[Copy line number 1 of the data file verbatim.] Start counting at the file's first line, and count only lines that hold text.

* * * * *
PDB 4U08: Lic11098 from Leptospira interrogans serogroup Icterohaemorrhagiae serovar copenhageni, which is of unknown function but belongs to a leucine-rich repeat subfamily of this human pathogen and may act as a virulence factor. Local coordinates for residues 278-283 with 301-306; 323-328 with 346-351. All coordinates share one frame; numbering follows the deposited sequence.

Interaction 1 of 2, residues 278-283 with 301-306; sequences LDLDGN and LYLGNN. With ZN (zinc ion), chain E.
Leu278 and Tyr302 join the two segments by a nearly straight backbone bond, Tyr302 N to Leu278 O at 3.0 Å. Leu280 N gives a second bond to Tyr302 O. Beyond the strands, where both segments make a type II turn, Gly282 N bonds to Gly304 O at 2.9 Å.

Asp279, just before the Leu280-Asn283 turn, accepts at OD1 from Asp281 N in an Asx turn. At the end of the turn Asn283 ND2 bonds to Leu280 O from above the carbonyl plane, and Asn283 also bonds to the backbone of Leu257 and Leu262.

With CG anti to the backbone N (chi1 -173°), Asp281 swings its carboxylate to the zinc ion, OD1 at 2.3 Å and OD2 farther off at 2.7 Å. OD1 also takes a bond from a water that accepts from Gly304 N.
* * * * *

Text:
PDB 4U08: Lic11098 from Leptospira interrogans serogroup Icterohaemorrhagiae serovar copenhageni, which is of unknown function but belongs to a leucine-rich repeat subfamily of this human pathogen and may act as a virulence factor. Local coordinates for residues 278-283 with 301-306; 323-328 with 346-351. All coordinates share one frame; numbering follows the deposited sequence.